I would also present positive initiatives tech companies are part of. Apple, for example, has screen-time tracking, night mode and do-not-disturb mode for managing screen time. Google’s ESG initiatives include partnering with health-care companies to optimize clinical workflows. It recently introduced a new feature to Google Maps showing the most fuel-efficient route, and Google Flights shows carbon emissions.
The goal isn’t to change Jessica’s mind on big tech, but to give her information so she can make an informed decision on whether she wants to hold some names or exclude them completely.
RN: Jessica should not incur tax from the inherited funds. However, she would be responsible for future investment income from the inheritance.
JH: We’re also thinking about the future use of those inherited funds. We need to understand her short- and long-term goals so we can better allocate these funds. I can imagine retirement in 10 to 15 years is top of mind for her, as well as having funds set aside for her kids’ education.
RN: Setting up an RESP and taking advantage of the Canadian Education Savings Grant would be the first step to set aside money for her kids.
PG: I would recommend a family RESP over an individual one. If one kid decides not to go to school, the income and earnings from that kid’s contributions can be used toward the one that goes to school. So that’s a benefit of having a family RESP over an individual one. We know the kids are in their teens, so that asset allocation needs to be treated accordingly because that’s a shorter time horizon than her retiring.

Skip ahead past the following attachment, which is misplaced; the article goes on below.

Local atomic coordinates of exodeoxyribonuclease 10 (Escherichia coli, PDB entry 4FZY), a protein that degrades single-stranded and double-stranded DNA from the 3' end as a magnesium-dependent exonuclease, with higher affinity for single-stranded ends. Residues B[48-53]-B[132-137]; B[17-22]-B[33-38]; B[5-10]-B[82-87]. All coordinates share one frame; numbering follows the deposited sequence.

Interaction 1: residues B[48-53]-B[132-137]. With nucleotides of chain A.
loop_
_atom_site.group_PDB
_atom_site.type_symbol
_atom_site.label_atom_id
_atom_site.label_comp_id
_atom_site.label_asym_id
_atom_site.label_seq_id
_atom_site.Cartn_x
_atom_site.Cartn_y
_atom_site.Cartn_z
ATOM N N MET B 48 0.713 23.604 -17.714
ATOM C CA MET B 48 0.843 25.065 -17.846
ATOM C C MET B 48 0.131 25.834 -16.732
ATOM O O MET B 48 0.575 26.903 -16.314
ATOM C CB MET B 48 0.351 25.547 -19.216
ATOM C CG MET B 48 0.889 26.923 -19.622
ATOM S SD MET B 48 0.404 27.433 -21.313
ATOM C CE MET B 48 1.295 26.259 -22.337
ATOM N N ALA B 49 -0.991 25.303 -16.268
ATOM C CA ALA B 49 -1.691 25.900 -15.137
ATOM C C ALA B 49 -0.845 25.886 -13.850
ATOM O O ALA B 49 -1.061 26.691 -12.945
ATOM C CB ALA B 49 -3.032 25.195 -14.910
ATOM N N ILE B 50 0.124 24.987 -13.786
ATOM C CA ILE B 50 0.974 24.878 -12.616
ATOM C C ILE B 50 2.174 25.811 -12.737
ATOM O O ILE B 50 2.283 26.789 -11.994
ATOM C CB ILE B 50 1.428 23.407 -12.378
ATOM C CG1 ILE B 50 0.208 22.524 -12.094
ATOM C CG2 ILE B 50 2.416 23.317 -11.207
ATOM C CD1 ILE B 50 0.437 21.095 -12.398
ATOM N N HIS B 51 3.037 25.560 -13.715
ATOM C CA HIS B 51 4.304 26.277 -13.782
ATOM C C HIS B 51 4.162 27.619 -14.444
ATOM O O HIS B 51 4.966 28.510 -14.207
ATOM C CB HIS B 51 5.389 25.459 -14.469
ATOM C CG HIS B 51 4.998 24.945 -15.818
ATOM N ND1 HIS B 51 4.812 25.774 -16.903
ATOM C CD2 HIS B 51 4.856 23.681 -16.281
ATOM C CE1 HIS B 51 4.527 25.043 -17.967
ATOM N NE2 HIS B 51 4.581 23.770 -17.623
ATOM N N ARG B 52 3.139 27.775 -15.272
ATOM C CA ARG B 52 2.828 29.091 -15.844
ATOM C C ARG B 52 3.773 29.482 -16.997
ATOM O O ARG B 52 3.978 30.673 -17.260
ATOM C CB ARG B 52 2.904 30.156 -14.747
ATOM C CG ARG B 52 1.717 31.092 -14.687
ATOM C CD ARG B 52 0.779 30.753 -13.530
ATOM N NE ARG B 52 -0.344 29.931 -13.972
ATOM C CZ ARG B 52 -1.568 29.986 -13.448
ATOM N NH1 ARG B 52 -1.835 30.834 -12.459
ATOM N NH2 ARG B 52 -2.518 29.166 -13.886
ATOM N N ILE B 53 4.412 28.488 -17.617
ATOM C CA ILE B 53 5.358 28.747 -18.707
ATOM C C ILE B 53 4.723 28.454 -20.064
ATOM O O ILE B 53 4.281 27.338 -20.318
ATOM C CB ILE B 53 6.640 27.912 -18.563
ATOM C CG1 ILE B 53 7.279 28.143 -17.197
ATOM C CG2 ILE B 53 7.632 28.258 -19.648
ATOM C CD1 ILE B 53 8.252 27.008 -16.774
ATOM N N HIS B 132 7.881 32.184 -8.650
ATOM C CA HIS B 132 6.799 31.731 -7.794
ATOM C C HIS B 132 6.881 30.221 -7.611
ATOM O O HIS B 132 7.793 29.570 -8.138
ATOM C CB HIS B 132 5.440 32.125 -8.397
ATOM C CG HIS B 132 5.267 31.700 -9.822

She should also maximize her RRSP room to have that tax-deferred growth. But we need to know if she expects her income to be steady or increase in the future. This will help determine whether we want to use the deduction now or later, when her income may be higher.
JH: Once she’s put money into an RRSP and RESP, she could put any remaining funds into a family trust. This way, she’d loan money to the family trust with the prescribed rate loan strategy. The children would be the beneficiaries and any investment returns would be taxed in their hands at a lower rate. It could wind up when they go to college or university, for instance, but the objective would be to provide for the kids’ extracurriculars or additional education expenses.
There is no minimum amount needed to establish a family trust, and proper planning would be done to determine how much income her kids may need now, and in the future, to cover these costs.
ESG questions prospective clients may ask
- How many years have you been helping clients align their portfolios with their social, environmental and ethical values?
- What percentage of your clientele consider their social, environmental and ethical concerns when investing?
- Are you a member of the Responsible Investment Association (RIA)? Have you attended any of their conferences?
- Have you taken continuing education courses regarding responsible investing, like the Responsible Investment Specialist (RIS) and Responsible Investment Advisor Certification (RIAC) designations from the RIA?
- Do you have proactive conversations with clients regarding RI?
- Do you have a pre-existing model to start from when it comes to ESG?
- What investments do you use that have a social impact?
- What are your financial planning designations?